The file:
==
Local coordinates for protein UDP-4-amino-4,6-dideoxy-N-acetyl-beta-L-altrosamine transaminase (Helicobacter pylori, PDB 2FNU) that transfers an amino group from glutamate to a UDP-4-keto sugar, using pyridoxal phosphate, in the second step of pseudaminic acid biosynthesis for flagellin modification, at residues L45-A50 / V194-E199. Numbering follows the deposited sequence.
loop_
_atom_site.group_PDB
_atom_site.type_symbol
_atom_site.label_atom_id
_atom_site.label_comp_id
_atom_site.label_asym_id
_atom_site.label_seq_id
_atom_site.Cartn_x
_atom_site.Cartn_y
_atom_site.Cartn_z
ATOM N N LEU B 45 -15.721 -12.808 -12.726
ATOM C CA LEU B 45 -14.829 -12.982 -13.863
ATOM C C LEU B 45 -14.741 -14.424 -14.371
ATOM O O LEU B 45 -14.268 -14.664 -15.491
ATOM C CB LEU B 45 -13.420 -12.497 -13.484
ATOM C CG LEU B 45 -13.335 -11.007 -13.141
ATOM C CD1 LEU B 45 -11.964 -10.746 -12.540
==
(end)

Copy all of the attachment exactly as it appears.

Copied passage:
Local coordinates for protein UDP-4-amino-4,6-dideoxy-N-acetyl-beta-L-altrosamine transaminase (Helicobacter pylori, PDB 2FNU) that transfers an amino group from glutamate to a UDP-4-keto sugar, using pyridoxal phosphate, in the second step of pseudaminic acid biosynthesis for flagellin modification, at residues L45-A50 / V194-E199. Numbering follows the deposited sequence.
loop_
_atom_site.group_PDB
_atom_site.type_symbol
_atom_site.label_atom_id
_atom_site.label_comp_id
_atom_site.label_asym_id
_atom_site.label_seq_id
_atom_site.Cartn_x
_atom_site.Cartn_y
_atom_site.Cartn_z
ATOM N N LEU B 45 -15.721 -12.808 -12.726
ATOM C CA LEU B 45 -14.829 -12.982 -13.863
ATOM C C LEU B 45 -14.741 -14.424 -14.371
ATOM O O LEU B 45 -14.268 -14.664 -15.491
ATOM C CB LEU B 45 -13.420 -12.497 -13.484
ATOM C CG LEU B 45 -13.335 -11.007 -13.141
ATOM C CD1 LEU B 45 -11.964 -10.746 -12.540